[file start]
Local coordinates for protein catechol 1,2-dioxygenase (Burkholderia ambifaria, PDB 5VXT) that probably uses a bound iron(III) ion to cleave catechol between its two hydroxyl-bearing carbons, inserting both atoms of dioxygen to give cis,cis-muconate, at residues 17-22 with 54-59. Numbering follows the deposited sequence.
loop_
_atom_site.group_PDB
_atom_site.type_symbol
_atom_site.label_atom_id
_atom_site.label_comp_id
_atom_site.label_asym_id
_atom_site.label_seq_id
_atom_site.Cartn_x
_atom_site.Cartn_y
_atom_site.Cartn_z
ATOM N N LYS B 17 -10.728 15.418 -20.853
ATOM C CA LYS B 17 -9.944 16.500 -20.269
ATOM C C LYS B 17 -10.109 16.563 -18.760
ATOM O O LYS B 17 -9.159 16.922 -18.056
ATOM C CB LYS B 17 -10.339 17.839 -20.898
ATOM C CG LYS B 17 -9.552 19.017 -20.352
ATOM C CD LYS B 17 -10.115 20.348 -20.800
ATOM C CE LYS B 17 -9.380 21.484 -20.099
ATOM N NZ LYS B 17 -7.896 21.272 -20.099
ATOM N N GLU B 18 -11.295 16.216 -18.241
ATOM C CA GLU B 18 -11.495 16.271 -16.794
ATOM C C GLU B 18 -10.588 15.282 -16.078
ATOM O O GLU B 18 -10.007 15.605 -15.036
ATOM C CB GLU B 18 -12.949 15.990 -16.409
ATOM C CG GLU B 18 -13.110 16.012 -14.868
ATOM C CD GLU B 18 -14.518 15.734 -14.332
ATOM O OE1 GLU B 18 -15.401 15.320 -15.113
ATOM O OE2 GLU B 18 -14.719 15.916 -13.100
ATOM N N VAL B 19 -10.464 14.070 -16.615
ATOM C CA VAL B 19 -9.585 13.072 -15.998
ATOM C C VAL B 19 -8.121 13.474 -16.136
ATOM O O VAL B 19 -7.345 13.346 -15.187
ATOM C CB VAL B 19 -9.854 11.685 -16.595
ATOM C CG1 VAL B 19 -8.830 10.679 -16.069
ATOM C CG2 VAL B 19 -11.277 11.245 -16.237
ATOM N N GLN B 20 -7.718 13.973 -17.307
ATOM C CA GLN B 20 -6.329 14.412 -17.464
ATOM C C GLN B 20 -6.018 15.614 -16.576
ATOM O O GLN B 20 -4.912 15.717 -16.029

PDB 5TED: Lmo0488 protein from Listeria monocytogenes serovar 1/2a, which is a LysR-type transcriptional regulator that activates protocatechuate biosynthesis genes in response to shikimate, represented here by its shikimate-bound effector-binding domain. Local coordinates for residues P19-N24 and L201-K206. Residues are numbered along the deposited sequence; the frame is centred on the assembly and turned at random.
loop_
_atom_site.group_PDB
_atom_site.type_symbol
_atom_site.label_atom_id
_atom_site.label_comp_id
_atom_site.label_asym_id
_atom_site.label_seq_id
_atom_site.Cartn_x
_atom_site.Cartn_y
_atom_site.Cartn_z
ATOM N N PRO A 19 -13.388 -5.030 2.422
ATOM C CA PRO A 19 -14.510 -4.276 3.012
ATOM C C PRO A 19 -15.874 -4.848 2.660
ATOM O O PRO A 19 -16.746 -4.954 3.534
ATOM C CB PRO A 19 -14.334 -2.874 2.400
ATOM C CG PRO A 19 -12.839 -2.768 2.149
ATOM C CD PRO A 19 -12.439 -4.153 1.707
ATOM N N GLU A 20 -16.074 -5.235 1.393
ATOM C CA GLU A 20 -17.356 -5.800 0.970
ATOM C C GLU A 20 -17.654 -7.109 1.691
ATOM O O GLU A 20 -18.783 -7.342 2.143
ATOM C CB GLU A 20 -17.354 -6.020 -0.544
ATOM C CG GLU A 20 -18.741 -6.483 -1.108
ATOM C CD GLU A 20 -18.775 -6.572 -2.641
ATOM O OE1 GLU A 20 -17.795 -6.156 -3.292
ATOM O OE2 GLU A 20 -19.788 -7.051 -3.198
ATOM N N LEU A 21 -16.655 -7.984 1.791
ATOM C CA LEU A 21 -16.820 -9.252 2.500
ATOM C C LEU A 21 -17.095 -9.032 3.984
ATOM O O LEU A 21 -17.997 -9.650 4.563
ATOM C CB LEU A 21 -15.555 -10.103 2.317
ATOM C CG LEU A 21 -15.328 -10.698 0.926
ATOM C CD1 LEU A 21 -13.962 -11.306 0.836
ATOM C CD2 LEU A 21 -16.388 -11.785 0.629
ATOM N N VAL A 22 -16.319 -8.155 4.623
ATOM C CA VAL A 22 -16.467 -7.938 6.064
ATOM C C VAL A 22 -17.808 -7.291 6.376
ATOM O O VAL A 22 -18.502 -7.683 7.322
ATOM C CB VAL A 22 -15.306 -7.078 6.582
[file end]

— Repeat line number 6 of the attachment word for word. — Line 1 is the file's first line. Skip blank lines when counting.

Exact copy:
_atom_site.label_comp_id